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Deepening Global Financial Trouble

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Deepening Global Financial Trouble - by Stephen Lendman

Troubled Eurozone economies spread contagion globally

Desperate times call for desperate measures, especially for troubled Eurozone economies. 

Trapped under euro straightjacket rules, everything tried so far failed, despite hooplas announcing each new plan.

On December 21, the big overnight news highlighted demand for long-dated European Central Banks (ECB) loans drawing 489 billion euros, more than expected. A total of 523 banks borrowed money. In response, Capital Economics' chief European economist Jonathan Loynes said:

"While this might help to address recent signs of renewed tensions in credit markets and support bank lending, we remain skeptical of the idea that the operation will ease the sovereign debt crisis as banks use the funds to purchase large volumes of peripheral government bonds."

"Does it solve problems? Clearly not. Italy and Spain have serious deficits," said Rathbone Brothers fund manager David Coombs.

FXPro Group's chief economist Simon Smith said "(m)ore important than the size of the (injection) is what banks do with this cash." Don't expect added lending to follow or other actions to ease crisis conditions.

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According to Royal Bank of Scotland's chief economist Jazques Cailloux, "it's not going to bring about a turning point in this crisis." Societe Generale's Sebastien Galy agreed in a statement highlighting Europe's unresolved "deep-seated" problems.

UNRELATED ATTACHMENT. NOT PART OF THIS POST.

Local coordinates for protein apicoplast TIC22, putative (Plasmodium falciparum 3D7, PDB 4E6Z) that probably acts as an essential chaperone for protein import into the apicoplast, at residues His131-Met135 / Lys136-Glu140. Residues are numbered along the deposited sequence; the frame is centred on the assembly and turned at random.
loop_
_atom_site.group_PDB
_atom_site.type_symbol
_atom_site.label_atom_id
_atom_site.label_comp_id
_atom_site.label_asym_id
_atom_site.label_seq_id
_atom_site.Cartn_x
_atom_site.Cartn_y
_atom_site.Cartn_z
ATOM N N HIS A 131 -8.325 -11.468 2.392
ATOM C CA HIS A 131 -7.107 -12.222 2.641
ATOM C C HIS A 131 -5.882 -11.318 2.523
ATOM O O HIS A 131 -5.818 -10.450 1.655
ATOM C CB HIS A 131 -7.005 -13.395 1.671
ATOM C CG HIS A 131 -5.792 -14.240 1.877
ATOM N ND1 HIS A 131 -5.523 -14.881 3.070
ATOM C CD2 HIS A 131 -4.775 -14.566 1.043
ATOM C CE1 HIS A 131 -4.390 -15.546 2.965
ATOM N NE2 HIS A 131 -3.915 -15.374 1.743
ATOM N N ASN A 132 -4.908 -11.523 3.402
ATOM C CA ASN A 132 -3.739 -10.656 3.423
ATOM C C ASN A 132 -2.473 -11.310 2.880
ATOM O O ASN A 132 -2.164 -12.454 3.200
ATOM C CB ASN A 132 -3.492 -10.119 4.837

In fact, overnight ECB loans show tight interbank lending problems. They also reveal how banks are pressured to buy sovereign government bonds in an attempt to lower rates at a time their own solvency is shaky. 

Injecting more liquidity instead of addressing problems responsibly does little more than provide a short-lived holiday season sugar rush. It won't last as major problems are unresolved and worsening.

Most of all, European banking is in crisis at a time six or more troubled Eurozone countries teeter on collapse.

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So far, yields in Italy and Spain are up, not down. Moreover, banks are deleveraging to reduce, not expand, their balance sheets. Given how much remains unresolved, another EU summit is planned for January 30, despite 19 previous failed plans.

In these troubled times, S&P rates only 17 countries AAA out of 127 they cover. Of these, six are on negative credit watch so only 11, in fact, are AAA. It's the lowest read since 1994. 

Moreover, since the mid-1970s, never have so many AAA countries been viewed negatively. It suggests others  joining them in 2012 given the fragility of global economies.

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